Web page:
Russian aviation, artillery, and ground forces attacked what the military command termed "a dozen villages" in western and eastern Chechnya with full force over the weekend, as part of the "special operations" authorized by president Boris Yeltsin’s April 1 decree on settling the conflict.
Separately, Yeltsin and his advisor Emil Pain said that they had prepared lists of potential mediators by categories (from the Russian Federation, the "near" and "far abroad," diplomats, clergy, cultural figures, etc.) who may be called in as circumstances warrant. The remarks underscored the public relations character of the mediation offer contained in Yeltsin’s decree.
Capping a week of incessant military attacks on Chechen settlements, Yeltsin claimed to a presidential campaign meeting that such attacks had ceased as per his initiative; invited other branches of government to "verify" this; and said that he had "confirmed" in a message to Chechen leader Djohar Dudaev the alleged cessation of the Russian offensive. The denial of reality recalled Yeltsin’s earlier, staunch denials that his airforce was bombing Grozny while the bombing was underway. In such situations, Western theorizing about the degradation of the information flow to the president and the unraveling of decision-making processes in Moscow has helped to obscure Yeltsin’s political and personal responsibility as commander in chief for the actions of his military. (Itar-Tass, Interfax, NTV, Western agencies, April 5-7)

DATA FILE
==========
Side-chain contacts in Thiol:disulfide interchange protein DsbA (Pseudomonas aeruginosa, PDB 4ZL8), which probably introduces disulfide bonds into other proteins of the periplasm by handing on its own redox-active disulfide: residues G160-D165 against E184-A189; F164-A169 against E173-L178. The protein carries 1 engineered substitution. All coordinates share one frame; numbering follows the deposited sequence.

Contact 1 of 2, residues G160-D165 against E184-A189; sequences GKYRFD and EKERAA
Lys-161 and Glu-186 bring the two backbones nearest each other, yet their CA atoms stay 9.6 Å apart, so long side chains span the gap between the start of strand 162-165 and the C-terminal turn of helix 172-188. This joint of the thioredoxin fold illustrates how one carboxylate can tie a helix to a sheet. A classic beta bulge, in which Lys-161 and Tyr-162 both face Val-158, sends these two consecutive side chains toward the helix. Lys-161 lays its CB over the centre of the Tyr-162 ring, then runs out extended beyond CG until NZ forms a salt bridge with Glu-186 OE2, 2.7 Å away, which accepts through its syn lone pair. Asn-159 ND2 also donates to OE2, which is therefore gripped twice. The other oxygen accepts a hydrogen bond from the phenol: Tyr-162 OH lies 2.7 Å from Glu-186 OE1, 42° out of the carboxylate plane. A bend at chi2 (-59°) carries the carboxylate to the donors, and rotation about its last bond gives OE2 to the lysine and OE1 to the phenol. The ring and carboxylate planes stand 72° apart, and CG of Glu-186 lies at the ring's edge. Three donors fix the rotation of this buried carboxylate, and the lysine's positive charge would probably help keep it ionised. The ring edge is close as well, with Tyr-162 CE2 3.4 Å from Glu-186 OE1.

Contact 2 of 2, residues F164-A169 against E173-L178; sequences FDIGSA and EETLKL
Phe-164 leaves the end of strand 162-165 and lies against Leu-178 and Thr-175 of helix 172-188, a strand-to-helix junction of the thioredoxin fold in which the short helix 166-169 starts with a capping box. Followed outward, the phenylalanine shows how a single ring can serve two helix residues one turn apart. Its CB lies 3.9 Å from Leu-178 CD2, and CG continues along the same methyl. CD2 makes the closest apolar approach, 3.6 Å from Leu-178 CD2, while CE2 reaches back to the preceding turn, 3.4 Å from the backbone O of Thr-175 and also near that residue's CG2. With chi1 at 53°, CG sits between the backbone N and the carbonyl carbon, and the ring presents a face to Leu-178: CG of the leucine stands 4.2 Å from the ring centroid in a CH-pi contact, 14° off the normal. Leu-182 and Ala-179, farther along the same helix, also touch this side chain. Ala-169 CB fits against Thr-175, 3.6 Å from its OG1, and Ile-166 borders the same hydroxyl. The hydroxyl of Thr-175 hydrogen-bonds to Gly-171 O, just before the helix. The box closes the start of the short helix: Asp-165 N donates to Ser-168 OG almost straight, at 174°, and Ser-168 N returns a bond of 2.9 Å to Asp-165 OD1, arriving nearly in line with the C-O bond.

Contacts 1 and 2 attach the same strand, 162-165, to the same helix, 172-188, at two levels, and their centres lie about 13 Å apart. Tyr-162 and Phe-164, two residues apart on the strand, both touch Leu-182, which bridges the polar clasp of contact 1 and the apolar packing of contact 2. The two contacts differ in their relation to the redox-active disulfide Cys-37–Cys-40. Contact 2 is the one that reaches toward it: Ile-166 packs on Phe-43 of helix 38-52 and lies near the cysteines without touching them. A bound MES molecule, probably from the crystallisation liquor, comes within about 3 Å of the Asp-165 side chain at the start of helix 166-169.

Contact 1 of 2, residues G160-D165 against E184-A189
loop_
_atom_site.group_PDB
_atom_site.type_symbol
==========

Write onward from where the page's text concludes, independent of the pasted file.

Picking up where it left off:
Zyuganov Economic Advisor Advocates Return to Central Planning.